It's good to see that OnLive takes its partners seriously. A pretty solid roster is forming, including EA, Take 2 Entertainment, THQ, and Ubisoft; and 16 or so games have been announced, all of them fairly high-performance titles. Around the booth, however, people noticed the absence of Activision games. And what about the possibility of playing World of Warcraft through the service? Is it feasible to play massively multiplayer online games through OnLive? According to spokespeople on hand, much remains to be determined.
[On a tangentially related topic, do you like games that give the gift of gore? If so, check out the spillage in our recent slideshow "The Most Violent Video Games Ever Made" for some precious memories and ewww moments.]
The OnLive Micro-Console
Testing out my chops as a hand model (and as a still photographer), I grabbed the OnLive set-top box and took a snapshot. As you can see, the box is way small. It's powered through a mini-USB adapter, so you can plug it into a handset charger or into the television itself (if the TV has a USB port). The crowd seemed fairly impressed with the box's design. But let's dig a little deeper....
Here's a look at the Arena tab on the main service page. Each individual window represents a person playing a game. In this tab, you can select friends to watch as they play or to jump into a game with. In the photo, you can see a highlighted box with a small player ID attached to it. Now look at the neighboring kiosk--that's the other person's game.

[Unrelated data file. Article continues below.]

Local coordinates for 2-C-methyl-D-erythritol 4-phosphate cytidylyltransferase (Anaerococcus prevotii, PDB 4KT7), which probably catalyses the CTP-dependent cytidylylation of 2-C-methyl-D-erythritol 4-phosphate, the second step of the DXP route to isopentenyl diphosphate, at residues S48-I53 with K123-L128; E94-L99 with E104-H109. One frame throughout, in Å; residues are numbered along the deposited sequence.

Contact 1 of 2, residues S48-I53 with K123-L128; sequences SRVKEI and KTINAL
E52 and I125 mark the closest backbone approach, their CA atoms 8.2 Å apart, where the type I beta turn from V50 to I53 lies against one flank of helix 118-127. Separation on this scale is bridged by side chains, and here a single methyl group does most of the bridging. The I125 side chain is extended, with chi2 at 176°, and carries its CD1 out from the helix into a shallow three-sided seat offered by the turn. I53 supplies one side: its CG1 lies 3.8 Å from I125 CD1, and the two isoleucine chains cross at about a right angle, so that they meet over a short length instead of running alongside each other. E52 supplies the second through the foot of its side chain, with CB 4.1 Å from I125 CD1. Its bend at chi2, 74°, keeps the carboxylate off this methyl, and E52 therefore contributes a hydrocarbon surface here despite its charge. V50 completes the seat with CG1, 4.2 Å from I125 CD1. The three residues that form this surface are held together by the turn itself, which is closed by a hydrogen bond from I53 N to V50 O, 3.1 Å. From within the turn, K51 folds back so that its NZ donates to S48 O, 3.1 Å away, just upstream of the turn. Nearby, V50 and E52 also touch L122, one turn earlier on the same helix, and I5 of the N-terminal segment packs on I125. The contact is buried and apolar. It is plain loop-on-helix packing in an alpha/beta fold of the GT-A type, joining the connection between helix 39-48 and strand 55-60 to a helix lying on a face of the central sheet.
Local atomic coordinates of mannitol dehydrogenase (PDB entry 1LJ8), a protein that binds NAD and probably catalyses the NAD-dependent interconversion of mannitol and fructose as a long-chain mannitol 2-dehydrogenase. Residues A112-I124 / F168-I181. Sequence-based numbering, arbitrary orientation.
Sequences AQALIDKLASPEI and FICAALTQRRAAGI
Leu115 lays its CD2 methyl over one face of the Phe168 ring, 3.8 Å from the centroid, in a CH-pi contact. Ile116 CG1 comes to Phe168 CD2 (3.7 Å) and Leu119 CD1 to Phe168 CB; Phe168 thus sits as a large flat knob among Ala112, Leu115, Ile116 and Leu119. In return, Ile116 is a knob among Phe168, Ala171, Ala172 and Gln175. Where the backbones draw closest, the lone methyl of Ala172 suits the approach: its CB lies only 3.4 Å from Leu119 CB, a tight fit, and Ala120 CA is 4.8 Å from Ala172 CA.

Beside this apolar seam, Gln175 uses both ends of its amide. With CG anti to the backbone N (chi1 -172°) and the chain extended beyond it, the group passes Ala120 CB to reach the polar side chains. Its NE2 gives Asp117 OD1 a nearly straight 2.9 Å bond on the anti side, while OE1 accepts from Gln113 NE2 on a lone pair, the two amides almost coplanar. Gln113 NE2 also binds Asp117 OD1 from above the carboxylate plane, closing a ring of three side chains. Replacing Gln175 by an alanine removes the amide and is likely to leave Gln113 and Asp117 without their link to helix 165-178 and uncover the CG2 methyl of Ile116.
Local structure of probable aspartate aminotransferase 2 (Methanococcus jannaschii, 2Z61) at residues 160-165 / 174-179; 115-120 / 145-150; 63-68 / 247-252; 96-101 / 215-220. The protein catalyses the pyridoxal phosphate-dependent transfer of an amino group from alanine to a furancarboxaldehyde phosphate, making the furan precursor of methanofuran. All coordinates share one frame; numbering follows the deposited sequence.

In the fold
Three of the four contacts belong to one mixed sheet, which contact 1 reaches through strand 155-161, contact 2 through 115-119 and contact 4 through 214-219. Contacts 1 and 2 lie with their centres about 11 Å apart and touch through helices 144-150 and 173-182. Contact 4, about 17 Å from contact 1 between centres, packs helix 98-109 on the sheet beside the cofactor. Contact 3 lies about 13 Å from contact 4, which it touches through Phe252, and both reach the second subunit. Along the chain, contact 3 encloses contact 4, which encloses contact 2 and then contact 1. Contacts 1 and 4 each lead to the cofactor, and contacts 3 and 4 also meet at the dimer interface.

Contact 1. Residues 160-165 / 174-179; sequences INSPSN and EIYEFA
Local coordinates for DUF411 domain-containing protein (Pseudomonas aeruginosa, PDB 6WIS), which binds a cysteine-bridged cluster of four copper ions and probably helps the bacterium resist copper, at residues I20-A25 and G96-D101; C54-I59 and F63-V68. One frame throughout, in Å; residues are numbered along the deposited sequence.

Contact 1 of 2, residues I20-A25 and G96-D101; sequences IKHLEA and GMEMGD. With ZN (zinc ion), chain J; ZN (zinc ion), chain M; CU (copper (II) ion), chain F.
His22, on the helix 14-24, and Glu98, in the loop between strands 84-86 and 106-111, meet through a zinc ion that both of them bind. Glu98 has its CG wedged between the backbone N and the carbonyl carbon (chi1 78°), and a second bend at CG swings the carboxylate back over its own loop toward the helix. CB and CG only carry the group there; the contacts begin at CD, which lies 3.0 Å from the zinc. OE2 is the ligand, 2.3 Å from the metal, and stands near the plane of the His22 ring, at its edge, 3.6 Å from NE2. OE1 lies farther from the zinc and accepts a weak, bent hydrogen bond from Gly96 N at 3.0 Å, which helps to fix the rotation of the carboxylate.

The Friends Tab
Your player profile isn't much different from what you'd see in a block of player information tracked over Xbox Live. It just looks snazzier here because of the streaming video. I'm probably going to have to wait until I get into a beta version of the service myself to see whether there's anything more to it.
Buying Into OnLive
So here's the big question: Do you buy into the service? Well, Matt Peckham (in "GDC 09: 6 Reasons OnLive Could Be a Bust") and I (in "OnLive: Will It Beat Xbox 360, PS3, and Wii at Their Own Game?") have already weighed in with our two cents each. But around the show, people seemed chiefly concerned about a couple of things: final pricing for the service, and the gnawing question of what happens if OnLive goes belly up. In that scenario, will early adopters simply be stuck with a game that they paid for but can't play anymore? Of course, the same question could have been asked about Valve's Steam service back in the day. Not that the outcome will necessarily be the same this time around...
The Power to Play?
Other big questions linger, as well. Let's consider two scenarios and the issues they raise.
1. You live in California and want to play a buddy in West Virginia. Will it work? Well, not only are you communicating with a server miles away, but you're going through a switch that in all likelihood hasn't been upgraded in about 10 years. And that's assuming that you and your friend are getting at least 1.5-mbps connections at each end.
2. You're playing a high-performance game like Mirror's Edge or Crysis. What happens if, at peak times, a whole bunch of people want to play a high-end game--like all the sweet stuff on display at the GDC 09 show? Spokespeople told me that it's a one-to-one GPU ratio. If I want to play Mirror's Edge, I'm using up that GPU at the data center. That being the case, the service had better have a Pentagon full of computers if it hopes to be successful and not leave folks waiting in a queue to play.
Today's Best Tech Deals
Picked by PCWorld's Editors